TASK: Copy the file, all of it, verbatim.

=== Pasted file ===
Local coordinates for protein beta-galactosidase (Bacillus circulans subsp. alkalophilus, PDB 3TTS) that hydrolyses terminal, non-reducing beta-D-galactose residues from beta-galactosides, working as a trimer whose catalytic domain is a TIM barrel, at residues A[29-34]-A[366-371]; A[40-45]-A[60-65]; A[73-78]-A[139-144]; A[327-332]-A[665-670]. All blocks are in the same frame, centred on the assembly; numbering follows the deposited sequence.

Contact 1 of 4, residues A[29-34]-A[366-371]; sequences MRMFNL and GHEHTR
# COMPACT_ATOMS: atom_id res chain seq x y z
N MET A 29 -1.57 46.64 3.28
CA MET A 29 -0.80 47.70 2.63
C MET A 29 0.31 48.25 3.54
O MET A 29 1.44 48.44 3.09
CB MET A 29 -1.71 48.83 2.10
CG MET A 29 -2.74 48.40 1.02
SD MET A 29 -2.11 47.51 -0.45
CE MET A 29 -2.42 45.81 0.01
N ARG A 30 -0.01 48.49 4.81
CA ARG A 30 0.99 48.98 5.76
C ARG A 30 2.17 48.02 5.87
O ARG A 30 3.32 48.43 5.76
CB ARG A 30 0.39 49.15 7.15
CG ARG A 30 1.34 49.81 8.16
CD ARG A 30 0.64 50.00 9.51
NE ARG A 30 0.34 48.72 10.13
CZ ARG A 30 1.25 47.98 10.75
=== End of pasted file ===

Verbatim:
Local coordinates for protein beta-galactosidase (Bacillus circulans subsp. alkalophilus, PDB 3TTS) that hydrolyses terminal, non-reducing beta-D-galactose residues from beta-galactosides, working as a trimer whose catalytic domain is a TIM barrel, at residues A[29-34]-A[366-371]; A[40-45]-A[60-65]; A[73-78]-A[139-144]; A[327-332]-A[665-670]. All blocks are in the same frame, centred on the assembly; numbering follows the deposited sequence.

Contact 1 of 4, residues A[29-34]-A[366-371]; sequences MRMFNL and GHEHTR
# COMPACT_ATOMS: atom_id res chain seq x y z
N MET A 29 -1.57 46.64 3.28
CA MET A 29 -0.80 47.70 2.63
C MET A 29 0.31 48.25 3.54
O MET A 29 1.44 48.44 3.09
CB MET A 29 -1.71 48.83 2.10
CG MET A 29 -2.74 48.40 1.02
SD MET A 29 -2.11 47.51 -0.45
CE MET A 29 -2.42 45.81 0.01
N ARG A 30 -0.01 48.49 4.81
CA ARG A 30 0.99 48.98 5.76
C ARG A 30 2.17 48.02 5.87
O ARG A 30 3.32 48.43 5.76
CB ARG A 30 0.39 49.15 7.15
CG ARG A 30 1.34 49.81 8.16
CD ARG A 30 0.64 50.00 9.51
NE ARG A 30 0.34 48.72 10.13
CZ ARG A 30 1.25 47.98 10.75